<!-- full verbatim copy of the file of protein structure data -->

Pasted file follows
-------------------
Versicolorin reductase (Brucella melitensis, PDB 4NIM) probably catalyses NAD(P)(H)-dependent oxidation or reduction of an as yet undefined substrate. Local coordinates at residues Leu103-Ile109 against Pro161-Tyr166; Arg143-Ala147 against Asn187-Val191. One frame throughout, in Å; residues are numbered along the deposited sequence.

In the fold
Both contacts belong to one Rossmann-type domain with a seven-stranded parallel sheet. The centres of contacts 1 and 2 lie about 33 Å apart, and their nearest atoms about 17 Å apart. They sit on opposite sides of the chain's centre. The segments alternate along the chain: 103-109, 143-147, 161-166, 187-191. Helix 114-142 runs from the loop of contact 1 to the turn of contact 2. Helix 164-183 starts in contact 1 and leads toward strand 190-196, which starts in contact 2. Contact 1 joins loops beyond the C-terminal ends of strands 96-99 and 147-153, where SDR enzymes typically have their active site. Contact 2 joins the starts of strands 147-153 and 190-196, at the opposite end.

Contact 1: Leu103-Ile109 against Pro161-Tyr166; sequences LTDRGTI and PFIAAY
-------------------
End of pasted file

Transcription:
Versicolorin reductase (Brucella melitensis, PDB 4NIM) probably catalyses NAD(P)(H)-dependent oxidation or reduction of an as yet undefined substrate. Local coordinates at residues Leu103-Ile109 against Pro161-Tyr166; Arg143-Ala147 against Asn187-Val191. One frame throughout, in Å; residues are numbered along the deposited sequence.

In the fold
Both contacts belong to one Rossmann-type domain with a seven-stranded parallel sheet. The centres of contacts 1 and 2 lie about 33 Å apart, and their nearest atoms about 17 Å apart. They sit on opposite sides of the chain's centre. The segments alternate along the chain: 103-109, 143-147, 161-166, 187-191. Helix 114-142 runs from the loop of contact 1 to the turn of contact 2. Helix 164-183 starts in contact 1 and leads toward strand 190-196, which starts in contact 2. Contact 1 joins loops beyond the C-terminal ends of strands 96-99 and 147-153, where SDR enzymes typically have their active site. Contact 2 joins the starts of strands 147-153 and 190-196, at the opposite end.

Contact 1: Leu103-Ile109 against Pro161-Tyr166; sequences LTDRGTI and PFIAAY